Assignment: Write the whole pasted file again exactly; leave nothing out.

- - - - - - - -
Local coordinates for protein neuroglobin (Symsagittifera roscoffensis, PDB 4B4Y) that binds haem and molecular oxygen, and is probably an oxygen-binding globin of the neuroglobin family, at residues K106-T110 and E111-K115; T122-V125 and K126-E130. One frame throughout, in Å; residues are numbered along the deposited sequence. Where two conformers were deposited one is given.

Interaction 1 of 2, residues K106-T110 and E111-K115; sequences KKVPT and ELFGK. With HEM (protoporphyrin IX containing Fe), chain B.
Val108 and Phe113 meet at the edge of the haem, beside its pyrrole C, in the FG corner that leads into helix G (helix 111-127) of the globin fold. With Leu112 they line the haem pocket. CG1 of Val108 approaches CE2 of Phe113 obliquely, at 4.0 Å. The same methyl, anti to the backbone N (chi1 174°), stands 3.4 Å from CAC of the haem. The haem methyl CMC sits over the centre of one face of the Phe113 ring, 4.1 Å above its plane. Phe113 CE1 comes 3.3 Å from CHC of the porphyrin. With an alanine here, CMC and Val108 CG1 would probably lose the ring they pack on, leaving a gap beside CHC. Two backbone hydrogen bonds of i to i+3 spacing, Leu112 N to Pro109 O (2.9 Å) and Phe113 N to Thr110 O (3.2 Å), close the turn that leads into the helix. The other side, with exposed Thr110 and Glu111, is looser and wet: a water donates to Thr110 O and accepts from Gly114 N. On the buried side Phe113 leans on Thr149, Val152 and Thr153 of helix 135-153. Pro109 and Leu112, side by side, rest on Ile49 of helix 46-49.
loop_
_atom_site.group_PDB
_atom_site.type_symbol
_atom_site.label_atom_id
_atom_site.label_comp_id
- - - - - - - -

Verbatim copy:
Local coordinates for protein neuroglobin (Symsagittifera roscoffensis, PDB 4B4Y) that binds haem and molecular oxygen, and is probably an oxygen-binding globin of the neuroglobin family, at residues K106-T110 and E111-K115; T122-V125 and K126-E130. One frame throughout, in Å; residues are numbered along the deposited sequence. Where two conformers were deposited one is given.

Interaction 1 of 2, residues K106-T110 and E111-K115; sequences KKVPT and ELFGK. With HEM (protoporphyrin IX containing Fe), chain B.
Val108 and Phe113 meet at the edge of the haem, beside its pyrrole C, in the FG corner that leads into helix G (helix 111-127) of the globin fold. With Leu112 they line the haem pocket. CG1 of Val108 approaches CE2 of Phe113 obliquely, at 4.0 Å. The same methyl, anti to the backbone N (chi1 174°), stands 3.4 Å from CAC of the haem. The haem methyl CMC sits over the centre of one face of the Phe113 ring, 4.1 Å above its plane. Phe113 CE1 comes 3.3 Å from CHC of the porphyrin. With an alanine here, CMC and Val108 CG1 would probably lose the ring they pack on, leaving a gap beside CHC. Two backbone hydrogen bonds of i to i+3 spacing, Leu112 N to Pro109 O (2.9 Å) and Phe113 N to Thr110 O (3.2 Å), close the turn that leads into the helix. The other side, with exposed Thr110 and Glu111, is looser and wet: a water donates to Thr110 O and accepts from Gly114 N. On the buried side Phe113 leans on Thr149, Val152 and Thr153 of helix 135-153. Pro109 and Leu112, side by side, rest on Ile49 of helix 46-49.
loop_
_atom_site.group_PDB
_atom_site.type_symbol
_atom_site.label_atom_id
_atom_site.label_comp_id